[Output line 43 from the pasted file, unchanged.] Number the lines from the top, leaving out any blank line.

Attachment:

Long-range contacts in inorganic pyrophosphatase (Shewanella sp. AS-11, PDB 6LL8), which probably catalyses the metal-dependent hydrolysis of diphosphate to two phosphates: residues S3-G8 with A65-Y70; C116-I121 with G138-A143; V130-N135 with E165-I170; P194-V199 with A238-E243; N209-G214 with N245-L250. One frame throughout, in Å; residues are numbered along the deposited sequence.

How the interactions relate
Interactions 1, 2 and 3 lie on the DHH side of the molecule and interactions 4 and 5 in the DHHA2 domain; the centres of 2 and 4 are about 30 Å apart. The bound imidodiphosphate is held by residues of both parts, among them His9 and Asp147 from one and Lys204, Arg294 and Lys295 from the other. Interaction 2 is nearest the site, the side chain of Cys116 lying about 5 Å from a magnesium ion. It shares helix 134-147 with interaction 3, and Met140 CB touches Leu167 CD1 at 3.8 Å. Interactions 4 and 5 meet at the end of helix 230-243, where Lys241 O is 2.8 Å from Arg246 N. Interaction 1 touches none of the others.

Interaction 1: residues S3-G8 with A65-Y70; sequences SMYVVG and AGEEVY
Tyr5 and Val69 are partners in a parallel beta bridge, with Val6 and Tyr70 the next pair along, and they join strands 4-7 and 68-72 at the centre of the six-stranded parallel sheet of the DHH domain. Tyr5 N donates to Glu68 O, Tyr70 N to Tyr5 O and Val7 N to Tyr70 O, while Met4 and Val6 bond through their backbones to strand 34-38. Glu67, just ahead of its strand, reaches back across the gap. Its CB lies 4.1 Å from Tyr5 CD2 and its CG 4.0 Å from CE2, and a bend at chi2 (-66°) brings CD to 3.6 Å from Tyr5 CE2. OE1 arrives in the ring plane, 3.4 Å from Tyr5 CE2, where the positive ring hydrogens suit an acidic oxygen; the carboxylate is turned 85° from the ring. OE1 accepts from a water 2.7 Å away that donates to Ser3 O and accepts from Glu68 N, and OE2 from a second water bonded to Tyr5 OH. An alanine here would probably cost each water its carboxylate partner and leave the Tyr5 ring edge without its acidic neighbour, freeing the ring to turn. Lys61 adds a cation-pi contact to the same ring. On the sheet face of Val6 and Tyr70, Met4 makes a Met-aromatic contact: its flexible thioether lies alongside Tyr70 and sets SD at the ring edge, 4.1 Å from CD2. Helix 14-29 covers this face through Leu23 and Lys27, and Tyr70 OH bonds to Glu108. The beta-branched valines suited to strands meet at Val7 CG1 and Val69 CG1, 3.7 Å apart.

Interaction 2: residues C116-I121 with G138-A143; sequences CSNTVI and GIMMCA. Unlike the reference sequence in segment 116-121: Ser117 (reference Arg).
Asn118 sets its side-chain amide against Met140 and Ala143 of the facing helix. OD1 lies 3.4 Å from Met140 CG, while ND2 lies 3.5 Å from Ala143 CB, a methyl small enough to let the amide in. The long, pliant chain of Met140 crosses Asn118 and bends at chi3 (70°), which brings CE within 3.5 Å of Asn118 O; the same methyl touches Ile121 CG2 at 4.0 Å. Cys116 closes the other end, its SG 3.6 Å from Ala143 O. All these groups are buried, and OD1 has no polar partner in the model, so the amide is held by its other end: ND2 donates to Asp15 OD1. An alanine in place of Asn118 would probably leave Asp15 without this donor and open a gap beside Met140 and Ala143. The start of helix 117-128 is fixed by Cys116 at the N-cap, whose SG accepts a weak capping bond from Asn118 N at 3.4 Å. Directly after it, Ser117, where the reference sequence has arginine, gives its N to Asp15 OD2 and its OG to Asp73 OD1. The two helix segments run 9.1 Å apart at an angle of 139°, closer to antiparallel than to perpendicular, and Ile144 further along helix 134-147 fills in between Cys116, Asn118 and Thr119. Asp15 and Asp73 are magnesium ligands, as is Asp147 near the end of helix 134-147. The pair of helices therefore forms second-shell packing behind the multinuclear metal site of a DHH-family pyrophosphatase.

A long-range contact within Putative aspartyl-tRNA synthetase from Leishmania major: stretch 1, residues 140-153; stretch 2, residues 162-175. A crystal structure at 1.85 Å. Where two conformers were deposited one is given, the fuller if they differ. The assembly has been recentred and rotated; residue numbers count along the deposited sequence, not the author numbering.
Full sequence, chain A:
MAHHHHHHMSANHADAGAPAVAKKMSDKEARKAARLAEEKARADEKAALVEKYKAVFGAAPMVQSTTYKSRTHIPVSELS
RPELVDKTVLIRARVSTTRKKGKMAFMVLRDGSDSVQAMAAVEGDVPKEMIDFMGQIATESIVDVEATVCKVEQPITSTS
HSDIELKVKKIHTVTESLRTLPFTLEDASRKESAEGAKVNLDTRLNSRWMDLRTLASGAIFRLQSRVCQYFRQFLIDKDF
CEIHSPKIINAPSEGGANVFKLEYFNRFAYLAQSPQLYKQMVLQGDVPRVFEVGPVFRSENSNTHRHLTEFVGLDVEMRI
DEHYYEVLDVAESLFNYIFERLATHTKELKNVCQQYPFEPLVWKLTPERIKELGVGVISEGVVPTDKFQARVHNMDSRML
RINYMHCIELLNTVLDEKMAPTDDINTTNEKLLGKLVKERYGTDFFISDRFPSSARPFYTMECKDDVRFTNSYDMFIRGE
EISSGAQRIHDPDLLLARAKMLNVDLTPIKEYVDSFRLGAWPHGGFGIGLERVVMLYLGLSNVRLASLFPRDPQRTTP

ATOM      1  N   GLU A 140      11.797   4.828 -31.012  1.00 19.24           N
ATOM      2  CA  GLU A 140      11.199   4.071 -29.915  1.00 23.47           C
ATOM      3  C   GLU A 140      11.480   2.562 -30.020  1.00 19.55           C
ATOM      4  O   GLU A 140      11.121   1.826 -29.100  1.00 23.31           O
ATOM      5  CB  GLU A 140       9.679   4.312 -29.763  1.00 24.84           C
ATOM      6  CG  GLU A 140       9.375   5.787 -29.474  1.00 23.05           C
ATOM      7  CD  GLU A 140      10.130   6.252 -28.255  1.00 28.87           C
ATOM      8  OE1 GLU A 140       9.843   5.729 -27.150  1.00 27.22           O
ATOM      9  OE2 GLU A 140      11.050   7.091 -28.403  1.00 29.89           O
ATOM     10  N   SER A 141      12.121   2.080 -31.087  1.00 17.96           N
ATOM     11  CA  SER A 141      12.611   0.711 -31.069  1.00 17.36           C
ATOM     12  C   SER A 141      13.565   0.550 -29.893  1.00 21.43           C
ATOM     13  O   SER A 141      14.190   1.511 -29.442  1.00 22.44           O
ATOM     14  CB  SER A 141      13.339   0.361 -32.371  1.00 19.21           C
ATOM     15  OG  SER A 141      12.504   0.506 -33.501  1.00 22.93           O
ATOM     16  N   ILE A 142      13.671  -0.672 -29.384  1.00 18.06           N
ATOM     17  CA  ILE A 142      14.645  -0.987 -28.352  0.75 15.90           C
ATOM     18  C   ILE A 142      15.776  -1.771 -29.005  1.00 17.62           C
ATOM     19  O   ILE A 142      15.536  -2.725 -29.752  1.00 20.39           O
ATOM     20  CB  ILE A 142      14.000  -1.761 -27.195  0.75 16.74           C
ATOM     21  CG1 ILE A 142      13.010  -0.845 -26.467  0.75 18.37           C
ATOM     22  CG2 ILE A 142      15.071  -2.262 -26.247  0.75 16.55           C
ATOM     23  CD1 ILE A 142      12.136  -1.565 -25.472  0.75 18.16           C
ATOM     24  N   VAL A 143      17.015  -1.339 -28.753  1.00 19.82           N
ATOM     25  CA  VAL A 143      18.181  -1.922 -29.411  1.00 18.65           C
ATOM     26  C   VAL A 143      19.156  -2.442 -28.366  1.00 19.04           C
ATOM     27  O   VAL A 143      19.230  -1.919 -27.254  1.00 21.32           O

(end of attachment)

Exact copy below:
ATOM     27  O   VAL A 143      19.230  -1.919 -27.254  1.00 21.32           O